Our data reflect a high prevalence of HBV susceptibility among persons undergoing community-based HCV treatment. Although younger patients were more likely to be immune due to vaccination, a high proportion remained non-immune to HBV, particularly among those reporting current IDU. Our data reflect a gap in HBV vaccination among younger persons with HCV and suggest a potential role for co-localizing HBV vaccination with community-based HCV screening and treatment.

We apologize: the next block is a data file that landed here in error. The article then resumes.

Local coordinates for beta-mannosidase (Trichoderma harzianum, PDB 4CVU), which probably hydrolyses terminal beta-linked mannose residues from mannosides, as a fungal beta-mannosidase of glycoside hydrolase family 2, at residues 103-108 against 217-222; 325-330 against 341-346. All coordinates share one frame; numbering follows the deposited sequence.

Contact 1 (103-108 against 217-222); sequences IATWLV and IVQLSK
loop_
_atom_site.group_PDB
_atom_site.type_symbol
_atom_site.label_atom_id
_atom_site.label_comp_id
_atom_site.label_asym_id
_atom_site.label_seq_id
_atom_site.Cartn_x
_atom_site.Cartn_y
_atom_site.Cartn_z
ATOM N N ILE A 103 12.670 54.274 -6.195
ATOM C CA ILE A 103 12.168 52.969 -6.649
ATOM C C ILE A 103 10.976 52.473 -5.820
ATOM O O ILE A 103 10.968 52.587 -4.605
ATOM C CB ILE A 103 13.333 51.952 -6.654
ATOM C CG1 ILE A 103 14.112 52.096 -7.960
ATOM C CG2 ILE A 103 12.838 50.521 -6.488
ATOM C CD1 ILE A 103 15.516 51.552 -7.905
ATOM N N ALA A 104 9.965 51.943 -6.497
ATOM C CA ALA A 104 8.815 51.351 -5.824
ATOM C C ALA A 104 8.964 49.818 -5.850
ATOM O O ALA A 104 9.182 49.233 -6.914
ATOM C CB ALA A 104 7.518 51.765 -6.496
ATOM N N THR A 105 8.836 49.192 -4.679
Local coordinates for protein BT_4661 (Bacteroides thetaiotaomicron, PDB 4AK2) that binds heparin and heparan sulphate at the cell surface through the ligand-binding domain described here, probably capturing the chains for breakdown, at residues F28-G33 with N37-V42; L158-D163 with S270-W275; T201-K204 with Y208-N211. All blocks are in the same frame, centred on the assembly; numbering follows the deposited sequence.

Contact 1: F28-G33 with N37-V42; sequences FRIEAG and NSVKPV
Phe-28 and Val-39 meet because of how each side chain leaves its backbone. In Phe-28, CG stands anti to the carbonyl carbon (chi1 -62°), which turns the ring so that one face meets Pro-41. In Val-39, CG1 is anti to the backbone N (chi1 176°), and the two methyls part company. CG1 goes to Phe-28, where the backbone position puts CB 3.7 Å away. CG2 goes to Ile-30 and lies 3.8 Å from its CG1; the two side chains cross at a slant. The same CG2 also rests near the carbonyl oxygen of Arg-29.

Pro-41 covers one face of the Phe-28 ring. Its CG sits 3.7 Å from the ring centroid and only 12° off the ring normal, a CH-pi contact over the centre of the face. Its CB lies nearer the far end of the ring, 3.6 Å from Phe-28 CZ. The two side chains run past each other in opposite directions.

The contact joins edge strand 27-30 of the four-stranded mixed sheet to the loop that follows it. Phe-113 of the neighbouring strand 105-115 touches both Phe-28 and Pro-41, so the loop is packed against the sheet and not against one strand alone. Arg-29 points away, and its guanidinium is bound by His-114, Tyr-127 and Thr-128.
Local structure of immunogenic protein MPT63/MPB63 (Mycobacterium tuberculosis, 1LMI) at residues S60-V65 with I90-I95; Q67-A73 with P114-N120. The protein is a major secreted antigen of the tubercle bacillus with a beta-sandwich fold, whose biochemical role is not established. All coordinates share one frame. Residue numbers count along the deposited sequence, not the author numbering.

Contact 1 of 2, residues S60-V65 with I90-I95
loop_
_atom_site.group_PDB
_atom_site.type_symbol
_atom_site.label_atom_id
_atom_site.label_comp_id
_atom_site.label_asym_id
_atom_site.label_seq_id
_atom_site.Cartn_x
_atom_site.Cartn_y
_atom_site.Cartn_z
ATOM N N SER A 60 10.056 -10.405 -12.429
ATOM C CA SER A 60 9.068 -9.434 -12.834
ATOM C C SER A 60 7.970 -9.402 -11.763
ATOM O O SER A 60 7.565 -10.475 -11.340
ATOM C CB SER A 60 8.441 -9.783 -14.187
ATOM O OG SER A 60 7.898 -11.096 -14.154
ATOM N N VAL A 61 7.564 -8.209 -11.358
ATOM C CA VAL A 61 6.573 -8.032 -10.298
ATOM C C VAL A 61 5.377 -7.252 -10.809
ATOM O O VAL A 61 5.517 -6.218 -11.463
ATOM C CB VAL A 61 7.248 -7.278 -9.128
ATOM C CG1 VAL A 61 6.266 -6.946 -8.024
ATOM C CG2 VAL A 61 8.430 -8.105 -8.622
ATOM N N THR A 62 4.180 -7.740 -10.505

Worldwide, over 250 million people are living with chronic hepatitis B virus (HBV) and 70 million with chronic hepatitis C virus (HCV) [1]. In the USA, an estimated 862,000 people are living with HBV and 2.4 million are living with HCV [2, 3]. HBV and HCV coinfection is associated with higher risk of cirrhosis and decompensated liver disease [4] and is more prevalent in populations with risk factors for transmission of both viruses, such as people who inject drugs. Despite a safe and effective vaccine to prevent HBV infection, 26% of infants born in the USA in 2017 did not receive the recommended hepatitis B vaccine at birth [5].